Ohio is typically associated with corn but did you know SOY is actually Ohio's #1 crop? Ohio is the 5th largest soybean producing state!
Also - did you know that 97% of farmers are family businesses?
I was able to take a class hosted by Ohio Soybean Council and The Center for Food Integrity a few weeks ago, which included a virtual tour of Kent Family Farms. This is by far the most interesting and educational opportunity I’ve had through my food blog! I mean, I learned so much about soybean farming. All while being totally amazed and inspired by Zoe Kent who is a female farmer and business owner.
Zoe knew she wanted to farm from an early age, got her agriculture degree from Ohio State (GO BUCKS), and now owns and operates the farm that has been in her family for 6 generations. She is one of the youngest farmers in the country.
Corn and Soy are the two main crops harvested on her farm - about a 50/50 split. With that said, I learned that Soy is significantly more profitable than corn (around 3x more)! Soybeans are used for feed (a large majority goes to this), food (like edamame, tofu and soy milk), fuel, and other soy-based products (like wood stains, paint, candles, and more).
Sustainability is highly important for farmers, as well as continuous improvement. Zoe ensures her farming practices are as sustainable and environmentally friendly as possible. The biggest sustainability practice is that she uses no till and minimum till farming which prevents erosion and reduces fuel in the field.
I also learned about planting cover crops which protects the ground, makes soil healthy again, and helps fight climate change. This is a practice Zoe proudly employs - planting rye, turnips, rapeseed and clover in the winter. These are crops that you won’t harvest but help put nutrients into the soil.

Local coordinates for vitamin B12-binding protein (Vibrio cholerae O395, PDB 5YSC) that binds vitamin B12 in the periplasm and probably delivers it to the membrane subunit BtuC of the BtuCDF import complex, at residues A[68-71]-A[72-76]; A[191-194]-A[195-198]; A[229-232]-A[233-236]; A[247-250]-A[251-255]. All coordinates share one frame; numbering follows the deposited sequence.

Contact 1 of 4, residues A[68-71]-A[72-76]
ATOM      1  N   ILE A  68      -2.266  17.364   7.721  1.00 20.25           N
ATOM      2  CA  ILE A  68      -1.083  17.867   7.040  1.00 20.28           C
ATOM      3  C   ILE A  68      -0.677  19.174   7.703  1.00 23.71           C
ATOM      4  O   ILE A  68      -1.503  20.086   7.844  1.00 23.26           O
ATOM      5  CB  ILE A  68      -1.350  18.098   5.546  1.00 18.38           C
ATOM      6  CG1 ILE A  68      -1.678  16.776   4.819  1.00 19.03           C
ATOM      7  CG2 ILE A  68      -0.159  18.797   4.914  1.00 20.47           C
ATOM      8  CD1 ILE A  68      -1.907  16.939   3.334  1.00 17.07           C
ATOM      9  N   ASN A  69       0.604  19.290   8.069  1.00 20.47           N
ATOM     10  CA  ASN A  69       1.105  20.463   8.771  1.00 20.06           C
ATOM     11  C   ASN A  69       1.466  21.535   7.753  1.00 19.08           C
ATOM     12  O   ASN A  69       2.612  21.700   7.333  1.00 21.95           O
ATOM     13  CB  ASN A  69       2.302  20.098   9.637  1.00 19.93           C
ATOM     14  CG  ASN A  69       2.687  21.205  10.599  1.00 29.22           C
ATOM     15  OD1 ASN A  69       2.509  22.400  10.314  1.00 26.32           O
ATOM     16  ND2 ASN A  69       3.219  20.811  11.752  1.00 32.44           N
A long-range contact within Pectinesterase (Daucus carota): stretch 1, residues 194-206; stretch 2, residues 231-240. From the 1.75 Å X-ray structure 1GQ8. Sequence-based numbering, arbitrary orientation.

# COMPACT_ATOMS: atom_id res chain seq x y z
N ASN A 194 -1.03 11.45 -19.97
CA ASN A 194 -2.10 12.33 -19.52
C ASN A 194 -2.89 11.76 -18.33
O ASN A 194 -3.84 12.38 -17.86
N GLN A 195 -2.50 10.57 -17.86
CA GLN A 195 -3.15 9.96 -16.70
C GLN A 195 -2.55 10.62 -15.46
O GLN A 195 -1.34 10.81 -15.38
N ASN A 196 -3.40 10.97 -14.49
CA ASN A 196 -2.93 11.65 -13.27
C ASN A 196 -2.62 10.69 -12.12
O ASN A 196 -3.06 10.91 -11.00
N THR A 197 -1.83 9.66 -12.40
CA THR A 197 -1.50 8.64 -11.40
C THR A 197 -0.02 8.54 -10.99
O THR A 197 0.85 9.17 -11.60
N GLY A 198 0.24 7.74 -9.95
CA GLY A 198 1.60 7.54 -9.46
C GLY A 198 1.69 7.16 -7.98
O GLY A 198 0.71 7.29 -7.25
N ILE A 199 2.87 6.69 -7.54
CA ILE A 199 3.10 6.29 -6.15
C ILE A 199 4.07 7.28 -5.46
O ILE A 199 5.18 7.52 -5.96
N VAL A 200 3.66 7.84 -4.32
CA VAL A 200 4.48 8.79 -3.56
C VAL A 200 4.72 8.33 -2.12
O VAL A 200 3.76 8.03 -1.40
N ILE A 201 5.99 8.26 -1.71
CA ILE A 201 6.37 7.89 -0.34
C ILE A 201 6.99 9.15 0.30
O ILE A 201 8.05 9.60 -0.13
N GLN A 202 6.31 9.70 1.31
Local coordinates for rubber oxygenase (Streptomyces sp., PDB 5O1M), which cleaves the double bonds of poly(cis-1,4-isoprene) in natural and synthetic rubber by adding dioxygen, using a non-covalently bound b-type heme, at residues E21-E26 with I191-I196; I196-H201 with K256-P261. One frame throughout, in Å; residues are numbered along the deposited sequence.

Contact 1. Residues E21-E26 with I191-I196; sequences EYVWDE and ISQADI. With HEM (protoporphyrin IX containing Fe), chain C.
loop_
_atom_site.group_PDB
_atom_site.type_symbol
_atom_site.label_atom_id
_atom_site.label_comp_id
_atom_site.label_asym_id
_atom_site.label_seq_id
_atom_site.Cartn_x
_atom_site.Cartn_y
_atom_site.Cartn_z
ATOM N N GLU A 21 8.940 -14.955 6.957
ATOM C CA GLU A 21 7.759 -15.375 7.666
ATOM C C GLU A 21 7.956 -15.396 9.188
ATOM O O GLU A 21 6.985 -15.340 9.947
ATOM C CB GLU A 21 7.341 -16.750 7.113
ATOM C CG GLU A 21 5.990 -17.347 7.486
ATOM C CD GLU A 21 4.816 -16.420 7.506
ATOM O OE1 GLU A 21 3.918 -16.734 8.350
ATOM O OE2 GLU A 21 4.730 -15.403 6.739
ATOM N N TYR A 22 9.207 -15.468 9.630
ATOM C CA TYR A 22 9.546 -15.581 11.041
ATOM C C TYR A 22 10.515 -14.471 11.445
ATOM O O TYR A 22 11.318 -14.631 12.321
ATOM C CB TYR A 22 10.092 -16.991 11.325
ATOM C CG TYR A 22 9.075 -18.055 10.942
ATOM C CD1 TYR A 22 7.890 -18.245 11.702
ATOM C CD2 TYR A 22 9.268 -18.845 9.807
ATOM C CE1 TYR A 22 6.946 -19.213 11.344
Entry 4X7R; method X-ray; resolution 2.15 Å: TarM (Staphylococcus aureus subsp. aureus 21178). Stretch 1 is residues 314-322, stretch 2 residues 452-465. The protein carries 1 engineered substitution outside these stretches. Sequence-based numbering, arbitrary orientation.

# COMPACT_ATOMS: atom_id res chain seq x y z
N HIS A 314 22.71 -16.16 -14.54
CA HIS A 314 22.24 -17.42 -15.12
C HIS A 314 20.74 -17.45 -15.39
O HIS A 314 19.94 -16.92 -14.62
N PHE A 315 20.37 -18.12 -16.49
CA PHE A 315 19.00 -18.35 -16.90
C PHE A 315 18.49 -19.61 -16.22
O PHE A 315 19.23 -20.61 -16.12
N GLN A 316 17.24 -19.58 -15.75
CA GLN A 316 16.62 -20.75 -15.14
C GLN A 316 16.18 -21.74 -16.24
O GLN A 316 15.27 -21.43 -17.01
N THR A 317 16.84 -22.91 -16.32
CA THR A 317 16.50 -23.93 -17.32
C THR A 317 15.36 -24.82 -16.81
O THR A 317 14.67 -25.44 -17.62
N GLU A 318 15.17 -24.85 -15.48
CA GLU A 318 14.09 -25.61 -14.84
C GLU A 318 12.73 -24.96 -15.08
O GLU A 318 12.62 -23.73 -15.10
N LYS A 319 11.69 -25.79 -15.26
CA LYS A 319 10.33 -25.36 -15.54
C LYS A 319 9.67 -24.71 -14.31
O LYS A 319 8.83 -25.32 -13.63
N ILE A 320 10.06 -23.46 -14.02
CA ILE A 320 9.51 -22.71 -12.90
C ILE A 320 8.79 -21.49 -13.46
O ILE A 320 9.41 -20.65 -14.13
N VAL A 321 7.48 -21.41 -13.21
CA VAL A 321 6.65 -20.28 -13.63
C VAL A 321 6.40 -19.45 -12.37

Zoe’s farm also has CRP (conservation reserve program) ground, which are acres that are not in production but instead provide a habitat for insects and birds that won’t be disturbed by farming.
I also learned that technology plays into sustainability practices as well. The more advanced the equipment is (i.e. auto-steer feature), the more accurate farming and harvesting crops can be. This minimizes time in the field, fuel used, labor, etc.
Hearing from a farmer directly opened my eyes to all the work that goes into foods and products that we consume and use regularly, yet we rarely think about the origin or back story or all the labor that is involved. It really inspired me to become more educated on how our food is produced and processed, and to always support local if, when and where possible! The large majority of farmers are family-owned and not big corporations.
Thank you Ohio Soybean Council, The Center for Food Integrity and Zoe for teaming up to sponsor this highly informative class!